Funny Business with Jane Wells

Let's 'Right Size' Corporate-Speak

I've hit a nerve. I've found a cause all of us can rally 'round. It is this: in corporate America, it's time that we say what we mean.

Meaning what we say is a story for another day.

I've received so many responses to my blog about the lack of plain-speaking in business meetings that I'm posting a follow up.

Here are some of your pet peeves.

Matt B. writes: "I heard the term 'On-Boarding' in a meeting yesterday in reference to a company's procedures for hiring new employees."

Eric V. heard these phrases yesterday in a consultant presentation:

"Low hanging touch points"

"Focus on extending business value"

"Business case captures integrated bottom-line"--("I am not sure what this means.")

From Robert C.:

"We're going to stand the system up"

"Getting the low hanging fruit first"

"Peel back the onion"

"Take the haircut"


"It's like dressing jello"

Eddy C. detests "repurposed" and this one: "'Push-back'...where you have just given a blatantly moronic sales presentation and anyone still awake with half a brain sez 'no way Jose'...and then you say, 'I think I'm feeling a little push-back here'."

Here are some of Douglas H.'s faves:

"Dawn of Convergence"

"di minimis risk"

"Work the problem and get consensus among the business partners"

From CC: "Open the kimono"

Two readers, Scott Q., and Niall M., pointed me to the "Web Economy BS Generator", which allows you to randomly puts together nouns, verbs and adjectives to create phrases like: "innovate frictionless deliverables".

Guy B. says his firm as a position called a "Creatologist". As if that's not confusing enough, there's more:


"It is what it is"

"Driving efficiencies"--("I drive an Audi, but apparently everyone at my firm drives an Efficiency-I secretly hope the Efficiency is made by Toyota.")

"Core competencies"

"A 360 look"

"Did you dialogue with them?" ("No, I talked to him...")


Jerry A.: "If people would say 'standard' and 'arrogance', I wouldn't have to look up 'paradigm' and 'hubris' in my Funk and Wagnalls."

Jeff J. refers to all of this is "Manglish", as in mangled English: "At a past job, one consultant kept switching 'externality' and 'externiality' back and forth. I didn't know 'externiality' existed, let alone what he meant...People get paid to make up new words and phrases? Where can I start? Sign me up!"

Bryan B. and his colleagues got so fed up with "incenvitize" that they created a dictionary of awful made up phrases and words. Entries include:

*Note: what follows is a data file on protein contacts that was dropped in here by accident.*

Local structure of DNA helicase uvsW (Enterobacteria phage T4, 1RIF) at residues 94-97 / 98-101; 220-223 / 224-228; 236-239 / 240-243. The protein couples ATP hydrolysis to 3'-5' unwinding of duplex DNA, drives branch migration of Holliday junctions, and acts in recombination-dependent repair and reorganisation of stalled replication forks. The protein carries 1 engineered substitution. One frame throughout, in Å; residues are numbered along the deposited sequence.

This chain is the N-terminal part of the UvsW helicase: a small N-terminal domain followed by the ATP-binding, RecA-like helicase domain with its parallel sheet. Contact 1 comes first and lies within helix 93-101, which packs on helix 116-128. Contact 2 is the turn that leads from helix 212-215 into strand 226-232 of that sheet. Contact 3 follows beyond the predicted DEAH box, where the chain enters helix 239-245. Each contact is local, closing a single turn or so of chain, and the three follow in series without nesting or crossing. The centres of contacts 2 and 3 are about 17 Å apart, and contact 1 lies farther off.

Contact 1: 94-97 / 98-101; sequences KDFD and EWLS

"Eyeballable - Produce something in a state that everyone can quickly look at and understand its meaning."

"Inoculate the base - Cure for customer base with regard to rare virus called 'churn'."

"Drinking the Kool-Aid - Becoming immersed in the company culture (vague, and questionable reference to the whole Jim Jones debacle)."

"Pass the red face test - omissions or ridiculous assumptions that could prove potentially embarrassing."

From Robert M.: "How many times have I heard 'interoperable', 'going forward', 'roundtable discussion', 'scrumming', 'off into the weeds', and so forth? In one meeting, many years ago, I actually asked the person conducting the meeting, 'I'm sorry, but could you be a little more vague?'"

Tomas B. wrote to tell me about a book written by former Deloitte consultants called "Why Business People Speak Like Idiots: A Bullfighters Guide".The authors have even come up with a software programto spotlight jargon in your own writing.

Bob C.

hates the use of the word "space": My favorite: "'Biotech Space' or 'Semi-conductor Space...What happened to Biotech or Semi-conductor Industry?"

Jerry G. says a separate blog should be written about government double-speak. His biggest gripe is over "shovel ready" projects: "I keep wondering what is being shoveled?"

Finally, Wayne W. says he successfully used this web siteto confuse superiors with impressive-sounding nonsense. Type in one word and, voila! You get a whole paragraph.

I tried it by putting in the phrase, "You're fired." Here's just a sampling of what that was "translated" into: "To approach true user-friendliness, a constant flow of effective communication adds overriding performance constraints to possible bidirectional logical relationship approaches. Without going into the technical details, any associated supporting element is further compounded when taking into account the overall negative profitability. In this regard, a large proportion of interface coordination communication presents extremely interesting challenges to the sophisticated hardware. In theory, initiation of critical subsystem development necessitates that urgent consideration be applied to the anticipated fourth-generation equipment."